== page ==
While modern cars have improved in almost every area, vision is one area where they have gone backwards, as more fashionable designs and safer structures conspire to obscure the driver’s view. Technology has come to the rescue, though, with sensors positioned in the mirrors or bumpers on the lookout for vehicles outside the driver’s view. A warning light in or near the exterior mirrors as well as audible warnings will alert you to any potential issues. More advanced systems can provide mild steering assistance to reduce the chances of an impact. Manufacturers are even developing these systems to look out for cyclists when the car is stationary.
Rear cross-traffic alert
Great for reversing out of driveways or parallel parking spots, rear cross-traffic alert uses rear radars to monitor traffic approaching from either side. Warnings are usually flashed up on the infotainment screen with an audible warning to alert you to approaching vehicles. Many rear cross-traffic alert systems will also apply the brakes to stop the car from continuing on its crash course.
Active cruise control
Cars that maintain a set speed have been around since the 1950s, but newer active cruise control systems use a radar to maintain a set distance to the car in front. The distance can be adjusted between various levels.
Lane-departure warning
A forward-facing camera or laser sensor monitors lane markings to determine when the car is wandering out of its lane. Warnings will typically involve beeps or vibrations of the steering wheel or seat, encouraging the driver to take corrective action.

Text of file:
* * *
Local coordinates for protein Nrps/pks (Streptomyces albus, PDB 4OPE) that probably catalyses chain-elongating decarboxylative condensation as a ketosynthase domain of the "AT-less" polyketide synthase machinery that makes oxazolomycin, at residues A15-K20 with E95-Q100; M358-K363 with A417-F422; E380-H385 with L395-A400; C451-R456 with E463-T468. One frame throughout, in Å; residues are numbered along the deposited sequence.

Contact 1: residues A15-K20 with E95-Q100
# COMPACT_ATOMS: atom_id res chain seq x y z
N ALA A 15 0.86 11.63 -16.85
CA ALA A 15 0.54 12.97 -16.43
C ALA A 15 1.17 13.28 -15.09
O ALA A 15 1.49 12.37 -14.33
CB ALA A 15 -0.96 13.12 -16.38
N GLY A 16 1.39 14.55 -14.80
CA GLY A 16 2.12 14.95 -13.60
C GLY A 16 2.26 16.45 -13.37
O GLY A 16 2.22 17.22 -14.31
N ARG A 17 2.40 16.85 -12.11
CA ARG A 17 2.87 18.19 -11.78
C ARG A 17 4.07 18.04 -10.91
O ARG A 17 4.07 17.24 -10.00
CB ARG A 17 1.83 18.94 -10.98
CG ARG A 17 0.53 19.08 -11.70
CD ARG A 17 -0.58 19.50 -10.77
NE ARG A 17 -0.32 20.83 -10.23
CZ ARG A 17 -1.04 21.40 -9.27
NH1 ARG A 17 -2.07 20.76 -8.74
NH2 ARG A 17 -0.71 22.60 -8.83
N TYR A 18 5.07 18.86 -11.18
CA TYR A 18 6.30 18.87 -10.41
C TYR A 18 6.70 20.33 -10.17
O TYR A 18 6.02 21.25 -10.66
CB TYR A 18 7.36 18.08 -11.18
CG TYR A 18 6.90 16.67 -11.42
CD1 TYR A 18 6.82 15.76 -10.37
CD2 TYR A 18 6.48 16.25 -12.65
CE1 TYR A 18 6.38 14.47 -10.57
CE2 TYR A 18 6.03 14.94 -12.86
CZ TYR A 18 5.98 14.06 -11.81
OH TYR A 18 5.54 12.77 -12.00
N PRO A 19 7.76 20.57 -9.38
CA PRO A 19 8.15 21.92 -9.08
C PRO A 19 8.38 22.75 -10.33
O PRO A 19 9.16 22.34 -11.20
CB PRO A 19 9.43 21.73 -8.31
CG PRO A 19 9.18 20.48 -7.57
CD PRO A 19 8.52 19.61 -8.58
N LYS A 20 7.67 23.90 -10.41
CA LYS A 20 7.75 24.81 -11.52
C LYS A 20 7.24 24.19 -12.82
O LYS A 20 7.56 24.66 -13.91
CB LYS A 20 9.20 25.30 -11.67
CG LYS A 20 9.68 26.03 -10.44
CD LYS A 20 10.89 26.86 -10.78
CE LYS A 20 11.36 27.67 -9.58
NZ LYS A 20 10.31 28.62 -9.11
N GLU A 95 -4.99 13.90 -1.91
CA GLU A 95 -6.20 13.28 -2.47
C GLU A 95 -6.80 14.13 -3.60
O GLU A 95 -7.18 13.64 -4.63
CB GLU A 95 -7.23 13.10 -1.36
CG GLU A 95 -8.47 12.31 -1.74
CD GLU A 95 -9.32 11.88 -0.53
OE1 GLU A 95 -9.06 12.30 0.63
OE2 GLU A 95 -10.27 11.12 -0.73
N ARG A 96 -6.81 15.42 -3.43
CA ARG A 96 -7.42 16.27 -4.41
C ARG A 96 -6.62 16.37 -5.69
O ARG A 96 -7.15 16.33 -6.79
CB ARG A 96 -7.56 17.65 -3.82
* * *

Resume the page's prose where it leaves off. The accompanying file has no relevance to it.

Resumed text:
Steering assist
An extension of lane-departure warning, steering-assist systems provide gentle steering assistance to help keep the car in its lane. At the very least they can help reduce fatigue by assisting with physical driving duties and, more seriously, they can prevent the car running off the road. However, steering assist systems aren’t perfect so it’s imperative the driver still focuses and controls the vehicle.

Brake assist
The difference between having a crash and avoiding one can often be a few metres, which is the sort of distance brake-assist systems can knock off an emergency braking situation. The car’s computer monitors pedal movements to predict a potential emergency. Usually it involves a very quick movement from the throttle to brake pedal, something hard to replicate without an emergency reaction. As soon as you touch the brake having jumped off the accelerator the car almost instantly brings the brake system up to its maximum level, providing maximum braking almost instantly.